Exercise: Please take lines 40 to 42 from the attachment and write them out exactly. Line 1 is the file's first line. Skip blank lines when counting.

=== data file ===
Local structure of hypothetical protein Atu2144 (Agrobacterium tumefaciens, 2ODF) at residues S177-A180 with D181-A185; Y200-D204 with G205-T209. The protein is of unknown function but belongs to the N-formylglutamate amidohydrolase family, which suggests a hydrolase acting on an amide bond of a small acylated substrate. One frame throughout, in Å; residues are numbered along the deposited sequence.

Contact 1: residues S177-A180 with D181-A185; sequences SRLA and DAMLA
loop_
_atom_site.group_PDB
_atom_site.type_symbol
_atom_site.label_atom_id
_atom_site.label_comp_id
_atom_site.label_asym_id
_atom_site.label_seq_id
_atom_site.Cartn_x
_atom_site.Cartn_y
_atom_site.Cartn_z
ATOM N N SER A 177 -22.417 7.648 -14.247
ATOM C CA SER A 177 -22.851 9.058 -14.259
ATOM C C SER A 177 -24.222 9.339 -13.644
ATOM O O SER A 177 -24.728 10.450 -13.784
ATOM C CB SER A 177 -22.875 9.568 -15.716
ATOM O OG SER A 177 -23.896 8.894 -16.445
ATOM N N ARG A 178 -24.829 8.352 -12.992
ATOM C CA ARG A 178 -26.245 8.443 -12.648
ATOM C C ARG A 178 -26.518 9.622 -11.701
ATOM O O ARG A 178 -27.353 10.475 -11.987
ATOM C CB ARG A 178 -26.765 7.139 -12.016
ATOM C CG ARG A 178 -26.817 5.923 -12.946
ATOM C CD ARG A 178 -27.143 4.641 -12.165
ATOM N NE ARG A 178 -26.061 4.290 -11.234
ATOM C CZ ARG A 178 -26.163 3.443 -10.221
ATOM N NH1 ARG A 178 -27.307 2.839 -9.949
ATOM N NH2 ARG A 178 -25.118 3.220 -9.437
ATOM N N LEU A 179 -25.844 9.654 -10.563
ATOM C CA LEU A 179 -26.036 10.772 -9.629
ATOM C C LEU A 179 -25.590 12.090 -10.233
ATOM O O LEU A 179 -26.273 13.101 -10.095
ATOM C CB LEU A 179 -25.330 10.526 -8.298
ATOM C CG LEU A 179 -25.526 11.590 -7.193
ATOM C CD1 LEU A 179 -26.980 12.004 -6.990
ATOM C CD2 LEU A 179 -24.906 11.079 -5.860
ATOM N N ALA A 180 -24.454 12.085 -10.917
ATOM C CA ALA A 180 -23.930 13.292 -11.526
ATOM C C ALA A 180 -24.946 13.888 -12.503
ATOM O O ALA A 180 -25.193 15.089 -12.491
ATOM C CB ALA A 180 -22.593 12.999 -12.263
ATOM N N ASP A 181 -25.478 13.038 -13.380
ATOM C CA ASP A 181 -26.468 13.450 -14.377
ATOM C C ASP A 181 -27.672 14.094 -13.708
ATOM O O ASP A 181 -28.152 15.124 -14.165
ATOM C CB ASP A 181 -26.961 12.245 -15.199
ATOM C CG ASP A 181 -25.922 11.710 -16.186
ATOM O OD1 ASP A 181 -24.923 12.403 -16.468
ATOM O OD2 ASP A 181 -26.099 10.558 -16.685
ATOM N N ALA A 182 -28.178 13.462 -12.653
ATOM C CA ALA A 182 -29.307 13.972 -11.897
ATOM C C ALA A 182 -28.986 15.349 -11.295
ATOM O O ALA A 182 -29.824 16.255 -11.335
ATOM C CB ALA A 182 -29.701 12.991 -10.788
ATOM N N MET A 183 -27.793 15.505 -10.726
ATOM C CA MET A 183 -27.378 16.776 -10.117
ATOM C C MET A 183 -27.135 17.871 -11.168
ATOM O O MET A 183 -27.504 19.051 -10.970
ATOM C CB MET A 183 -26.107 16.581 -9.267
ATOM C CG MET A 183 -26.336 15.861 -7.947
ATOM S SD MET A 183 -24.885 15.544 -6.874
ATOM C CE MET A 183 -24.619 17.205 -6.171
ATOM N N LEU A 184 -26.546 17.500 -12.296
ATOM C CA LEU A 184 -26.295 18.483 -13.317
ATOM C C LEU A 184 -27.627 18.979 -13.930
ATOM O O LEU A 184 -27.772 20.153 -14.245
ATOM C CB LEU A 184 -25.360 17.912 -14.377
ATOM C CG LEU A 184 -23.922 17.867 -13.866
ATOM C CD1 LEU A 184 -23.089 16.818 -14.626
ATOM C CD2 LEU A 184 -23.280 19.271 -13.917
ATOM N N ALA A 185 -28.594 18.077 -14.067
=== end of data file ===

ATOM C C ALA A 180 -24.946 13.888 -12.503
ATOM O O ALA A 180 -25.193 15.089 -12.491
ATOM C CB ALA A 180 -22.593 12.999 -12.263